Effect of COVID-19 on dental professionals in the UK
COVID-19 has had a significant impact on our professional life, yet the aftermath of the pandemic and its consequences for our future are still unclear. Since dental practitioners and their teams are directly exposed to the virus, there have been numerous challenges to providing dental care during the pandemic. Up to now, we have only been able to base our practice management decisions on recently gathered statistics and on the early stages of research. This has led to various mistakes being committed in clinical practice and to unexpected discoveries as well as to increasing uncertainty about the future of dentistry.
When it first appeared, COVID-19 took everyone by surprise and generated various assumptions. Professionals attempted to analyse this complicated situation without having any comparable experience or knowledge. Living with COVID-19 for more than 11 months has demonstrated how vulnerable our professional life can be, despite the existing science. We have learned that the effect of COVID-19 is widespread; it has impacted all areas in dentistry, including dental education, and has had an enormous effect on both undergraduate dentists and qualified clinicians.
Science has since evolved, and new findings, facts and figures are published daily. All dental professionals, regardless of their professional title or responsibilities, are constantly updated on the current situation as it relates to dentistry, especially those working in dental schools.
“Living with COVID-19 for more than 11 months has demonstrated how vulnerable our professional life can be, despite the existing science”
Since the beginning of the pandemic, dental schools have faced new challenges. It has especially affected the work of undergraduate students, whose contact with real patients has been greatly reduced. Treating a patient is a complex procedure that requires some real-life experience. This helps the student understand the reality of treatment and all its related aspects. As a result of the pandemic, undergraduate students have been deprived of this opportunity.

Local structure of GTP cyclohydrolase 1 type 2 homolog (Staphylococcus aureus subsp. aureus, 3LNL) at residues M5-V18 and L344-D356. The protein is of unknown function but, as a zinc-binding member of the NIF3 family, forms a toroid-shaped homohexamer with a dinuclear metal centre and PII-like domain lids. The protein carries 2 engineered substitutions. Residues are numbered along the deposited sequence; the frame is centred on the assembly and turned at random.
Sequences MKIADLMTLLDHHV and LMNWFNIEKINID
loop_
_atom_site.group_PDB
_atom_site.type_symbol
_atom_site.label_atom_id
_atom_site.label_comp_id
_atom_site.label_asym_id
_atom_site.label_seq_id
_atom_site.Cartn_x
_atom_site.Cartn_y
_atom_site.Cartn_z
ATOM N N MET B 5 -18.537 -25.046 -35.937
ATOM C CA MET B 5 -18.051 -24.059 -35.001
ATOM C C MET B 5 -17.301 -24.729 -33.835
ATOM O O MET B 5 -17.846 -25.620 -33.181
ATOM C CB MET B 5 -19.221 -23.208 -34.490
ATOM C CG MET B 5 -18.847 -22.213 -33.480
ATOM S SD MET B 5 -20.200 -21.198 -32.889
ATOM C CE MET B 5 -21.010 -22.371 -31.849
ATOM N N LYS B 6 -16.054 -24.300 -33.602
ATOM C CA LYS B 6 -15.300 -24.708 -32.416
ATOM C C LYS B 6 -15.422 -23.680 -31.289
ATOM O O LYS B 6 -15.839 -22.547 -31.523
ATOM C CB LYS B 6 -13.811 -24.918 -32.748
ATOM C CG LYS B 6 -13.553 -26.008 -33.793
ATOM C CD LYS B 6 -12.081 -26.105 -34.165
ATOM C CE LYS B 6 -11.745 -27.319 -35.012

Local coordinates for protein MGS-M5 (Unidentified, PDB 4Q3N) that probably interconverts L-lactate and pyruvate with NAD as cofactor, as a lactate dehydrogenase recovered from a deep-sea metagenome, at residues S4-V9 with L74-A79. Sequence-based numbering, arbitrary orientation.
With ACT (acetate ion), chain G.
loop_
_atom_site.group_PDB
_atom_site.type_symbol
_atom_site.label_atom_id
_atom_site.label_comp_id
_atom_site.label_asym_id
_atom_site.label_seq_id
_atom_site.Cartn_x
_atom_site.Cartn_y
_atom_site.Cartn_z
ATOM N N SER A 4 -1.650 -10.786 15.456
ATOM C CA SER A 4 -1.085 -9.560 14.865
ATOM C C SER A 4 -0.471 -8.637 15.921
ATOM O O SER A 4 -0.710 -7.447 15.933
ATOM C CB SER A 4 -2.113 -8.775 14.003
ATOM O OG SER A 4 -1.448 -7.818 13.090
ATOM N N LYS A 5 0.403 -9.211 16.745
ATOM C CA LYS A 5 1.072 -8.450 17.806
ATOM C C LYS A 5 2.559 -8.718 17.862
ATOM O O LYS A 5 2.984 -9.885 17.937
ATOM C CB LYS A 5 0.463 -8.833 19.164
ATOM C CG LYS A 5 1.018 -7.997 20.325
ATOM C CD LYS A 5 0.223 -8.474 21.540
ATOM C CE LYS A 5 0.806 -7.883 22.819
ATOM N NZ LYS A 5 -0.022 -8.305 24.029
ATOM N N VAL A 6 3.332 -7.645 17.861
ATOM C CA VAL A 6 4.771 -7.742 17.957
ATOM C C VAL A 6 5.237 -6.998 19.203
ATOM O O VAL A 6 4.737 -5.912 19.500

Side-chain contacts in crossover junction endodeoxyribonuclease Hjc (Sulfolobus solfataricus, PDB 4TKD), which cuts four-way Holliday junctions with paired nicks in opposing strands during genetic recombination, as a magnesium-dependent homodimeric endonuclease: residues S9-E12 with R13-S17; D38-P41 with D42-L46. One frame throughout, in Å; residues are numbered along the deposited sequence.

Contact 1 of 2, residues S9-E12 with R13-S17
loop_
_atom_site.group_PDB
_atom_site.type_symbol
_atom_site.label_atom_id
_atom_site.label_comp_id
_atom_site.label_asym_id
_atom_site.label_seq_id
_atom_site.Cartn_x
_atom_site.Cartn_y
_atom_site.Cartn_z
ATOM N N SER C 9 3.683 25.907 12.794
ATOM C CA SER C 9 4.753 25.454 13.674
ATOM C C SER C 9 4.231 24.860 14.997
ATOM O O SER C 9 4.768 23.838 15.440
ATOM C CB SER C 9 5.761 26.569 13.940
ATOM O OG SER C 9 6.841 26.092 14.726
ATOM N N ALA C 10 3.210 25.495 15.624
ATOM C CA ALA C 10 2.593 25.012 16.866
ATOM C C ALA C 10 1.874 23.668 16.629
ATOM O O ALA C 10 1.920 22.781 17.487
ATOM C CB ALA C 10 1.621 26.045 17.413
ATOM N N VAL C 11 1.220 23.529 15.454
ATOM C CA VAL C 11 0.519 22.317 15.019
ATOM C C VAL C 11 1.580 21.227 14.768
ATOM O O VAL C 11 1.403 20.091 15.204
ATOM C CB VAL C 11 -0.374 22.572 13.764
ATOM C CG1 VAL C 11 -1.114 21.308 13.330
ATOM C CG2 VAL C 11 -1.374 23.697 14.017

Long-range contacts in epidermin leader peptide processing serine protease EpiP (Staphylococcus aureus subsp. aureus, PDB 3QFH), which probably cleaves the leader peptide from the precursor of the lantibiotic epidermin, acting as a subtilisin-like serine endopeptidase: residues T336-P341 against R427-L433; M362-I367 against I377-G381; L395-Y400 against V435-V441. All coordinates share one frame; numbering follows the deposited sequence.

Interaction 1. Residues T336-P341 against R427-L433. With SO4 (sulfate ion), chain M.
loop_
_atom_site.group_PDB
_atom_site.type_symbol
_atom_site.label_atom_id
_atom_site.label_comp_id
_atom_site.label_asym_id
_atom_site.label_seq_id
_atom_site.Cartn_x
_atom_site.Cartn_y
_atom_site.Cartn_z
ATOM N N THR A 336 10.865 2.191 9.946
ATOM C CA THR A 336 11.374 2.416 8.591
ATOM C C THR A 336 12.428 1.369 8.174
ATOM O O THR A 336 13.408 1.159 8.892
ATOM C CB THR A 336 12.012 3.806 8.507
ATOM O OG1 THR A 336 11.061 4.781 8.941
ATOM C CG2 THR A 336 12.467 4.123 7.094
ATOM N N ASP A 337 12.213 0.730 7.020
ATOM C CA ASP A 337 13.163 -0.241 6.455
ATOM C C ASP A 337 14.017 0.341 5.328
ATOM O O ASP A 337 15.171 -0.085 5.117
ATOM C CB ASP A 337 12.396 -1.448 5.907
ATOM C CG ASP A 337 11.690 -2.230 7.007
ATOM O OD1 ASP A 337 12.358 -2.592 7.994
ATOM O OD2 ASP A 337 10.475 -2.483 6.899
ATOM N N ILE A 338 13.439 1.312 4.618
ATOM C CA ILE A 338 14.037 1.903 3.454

Dental institutes are doing their best to move lessons online. However, students still need to supplement their virtual lessons with hands-on sessions. Some institutes have increased their manikin head practice sessions in clinical skills laboratories in order to compensate for the lack of hands-on lessons. Nevertheless, although beneficial, these sessions cannot be compared with seeing a real patient.
Treating real dental patients requires creating an appropriate, safe environment. This has become harder and rather expensive to achieve nowadays owing to the new guidelines for infection control. Besides, the behaviour of our patients has also changed, and they are now unwilling to attend clinics, especially when it involves going to more crowded places, such as institutes and hospitals. And even if they do want to attend clinics, this is now seldom possible owing to the current restrictions on dental visits.
Having said this, we should accept the consequences of the COVID-19 pandemic and think about how we can plan and prepare for 2021. The limitation on education has not only affected our dental undergraduate students; it has also had a negative impact on our qualified clinicians.
Continuing professional development opportunities
Many organisations that offer continuing professional development (CPD) courses have also faced new challenges. The aim of holding these courses is to help the healthcare system. Clinicians often look for hands-on courses in order to improve their skills. Unfortunately, these are now limited owing to their prohibitive costs; there is no logic in creating unrealistically expensive courses, considering that many dentists have already lost part of their income as a result of COVID-19.
UKDentalCourses is an active educational organisation in the UK. Like many other organisations, it is attempting to find better ways to accommodate practitioners who require help at the moment. The team is constantly analysing the available data in order to work out what kind of professional development opportunities are sought by dental professionals.
Feedback on online CPD courses obtained from attendees reveals that most professionals prefer interactive live courses, which allow them to find answers and solutions to their questions quickly. According to attendees, this type of course is more effective compared with pre-recorded online presentations. Since patient volume has decreased dramatically, many practitioners now have more time to engage in webinars, online courses and conferences.
The reduced number of patients has had an unusual effect on our society. As patients cannot see their dentists as often as before, they now want to know more about how they can improve their oral cavity hygiene and overall health in order to avoid associated complications. However, the reduction in the number of patient visits owing to COVID-19 has led to an increase in cases requiring complicated treatment.
These complicated treatment cases are on the rise; dental students worry about their competencies; people are anxious about their oral cavity health, and lack of data is a cause for constant concern for our dental professionals. I am convinced that even those dental professionals who work in higher positions are finding it extremely difficult to come up with the best solutions not only for our industry, but also for society.